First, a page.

Mercedes Citan emits 17 times more NOx than VW Crafter
Still, they are both Euro 6 compliant. Cities should look at the real numbers rather than just the emission standards to reach air quality targets.
Independent road emission testing organism Air Alliance published the first ever Air Index ratings for vans with ten of Europe’s best-selling diesel light commercial vehicles (LCVs) tested.
Even though all of the tested vehicles comply with the Euro 6 emission standards, the differences in the actual NOx emissions are mind-blowing. The 2019 Mercedes Citan (a Renault Kangoo derivative) powered by a 1.5 diesel was found to emit nitrogen oxides at a rate of more than 600mg/km, whereas the Euro 6 limit for this vehicle class is 80mg/km, giving it an E rating.
A two years older and larger RWD 134bhp Mercedes Vito with the legacy 2.2 CDI performed a lot better and got a B label (80-160 mg/km). The even bigger VW Crafter is the cleanest van tested by Air Alliance, boasting an A label for the fact that its NOx emissions were below the 80 mg/km threshold.
Without specifying the specific emission results, Air Alliance found that a manual 2019 FWD VW Crafter 2.0 TDI 138bhp is 17 times cleaner than the aforementioned Mercedes Citan, highlighting that Euro 6 compliance in lab conditions is no guarantee for contained NOx emissions on the road.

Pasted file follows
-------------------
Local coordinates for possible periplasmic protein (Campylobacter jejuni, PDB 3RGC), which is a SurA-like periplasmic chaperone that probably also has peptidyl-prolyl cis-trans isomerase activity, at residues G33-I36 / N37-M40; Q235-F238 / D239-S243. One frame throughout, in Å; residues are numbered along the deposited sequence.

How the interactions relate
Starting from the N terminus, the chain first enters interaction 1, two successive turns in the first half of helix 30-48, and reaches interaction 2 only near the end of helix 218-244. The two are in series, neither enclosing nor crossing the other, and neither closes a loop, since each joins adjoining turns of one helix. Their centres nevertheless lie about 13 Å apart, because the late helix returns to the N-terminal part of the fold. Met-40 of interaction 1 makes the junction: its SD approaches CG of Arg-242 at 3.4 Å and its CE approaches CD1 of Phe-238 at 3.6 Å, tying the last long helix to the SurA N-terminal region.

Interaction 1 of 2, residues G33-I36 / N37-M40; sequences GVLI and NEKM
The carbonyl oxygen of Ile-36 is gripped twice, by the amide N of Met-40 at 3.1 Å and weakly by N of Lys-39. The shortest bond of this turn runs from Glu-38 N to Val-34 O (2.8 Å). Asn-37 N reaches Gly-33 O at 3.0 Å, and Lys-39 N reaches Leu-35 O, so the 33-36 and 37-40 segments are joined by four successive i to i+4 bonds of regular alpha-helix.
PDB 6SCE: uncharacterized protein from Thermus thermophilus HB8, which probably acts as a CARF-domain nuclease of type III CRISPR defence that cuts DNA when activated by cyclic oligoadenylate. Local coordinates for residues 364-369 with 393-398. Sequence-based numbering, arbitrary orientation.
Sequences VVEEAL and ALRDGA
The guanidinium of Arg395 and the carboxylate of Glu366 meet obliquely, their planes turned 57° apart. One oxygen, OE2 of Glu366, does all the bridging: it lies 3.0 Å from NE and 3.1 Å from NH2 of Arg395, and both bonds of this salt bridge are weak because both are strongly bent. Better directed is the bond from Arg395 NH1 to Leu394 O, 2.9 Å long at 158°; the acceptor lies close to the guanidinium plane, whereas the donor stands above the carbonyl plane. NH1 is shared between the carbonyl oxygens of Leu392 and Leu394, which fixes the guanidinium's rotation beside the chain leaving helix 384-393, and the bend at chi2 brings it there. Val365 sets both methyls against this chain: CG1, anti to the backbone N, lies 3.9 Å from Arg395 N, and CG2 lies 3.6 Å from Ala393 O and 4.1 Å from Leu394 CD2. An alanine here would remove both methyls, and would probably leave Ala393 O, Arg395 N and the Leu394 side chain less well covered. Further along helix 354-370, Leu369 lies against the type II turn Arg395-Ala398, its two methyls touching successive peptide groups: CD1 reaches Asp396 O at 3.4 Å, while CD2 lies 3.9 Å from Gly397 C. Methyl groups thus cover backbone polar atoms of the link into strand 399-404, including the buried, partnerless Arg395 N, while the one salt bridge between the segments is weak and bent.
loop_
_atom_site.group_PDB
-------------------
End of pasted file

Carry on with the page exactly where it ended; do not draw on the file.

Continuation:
That is why WLTP and RDE were introduced: new test protocols to close the gap between lab and road. The Real Driving Emissions test separates the- sometimes badly polluting – Euro 6b and 6c diesels from the (very clean) Euro 6d-temp diesels. Legally, they are not treated differently, though.
Limit city access to clean vans
Air Alliance believes this should change, citing Ireland’s announced NOx-based road taxation as a good way forward. But it goes one step further in its plea, calling on cities to look at the numbers rather than at the emission standard.
“There is a shocking variation in actual emissions compared with the official results based on laboratory tests,” said Massimo Fedeli, Co-founder and Operations Director, Air. “The Air Alliance is calling on cities to supplement the use of Euro 6 standards for low emission zone entry with the Air Index database of real-world emissions results, to identify the dirtiest vans which are otherwise slipping through the net. By doing so, we believe the Air Index could very quickly bring most European cities in line with air quality targets.”
The ten Euro 6 diesel vans tested by Air Alliance represent just under half of the annual sales across Europe. “If just those rated D or E were prevented from entering the centre of urban areas the Air Index could bring all European cities into air quality compliance,” stresses Nick Molden, Co-founder of Air Alliance.
“But the ultimate responsibility to implement change lies with the manufacturers. With simple service-led engine management updates, it is possible to make vans much cleaner, dramatically reducing emissions immediately.”
For example, Air found that when it commissioned tests of the Mercedes Vito CDI 111 LWB 1.6, a simple manufacturer-led update of the vehicle’s emissions management system halved the NOx emissions when tested again.
Read more about diesel emission standards here.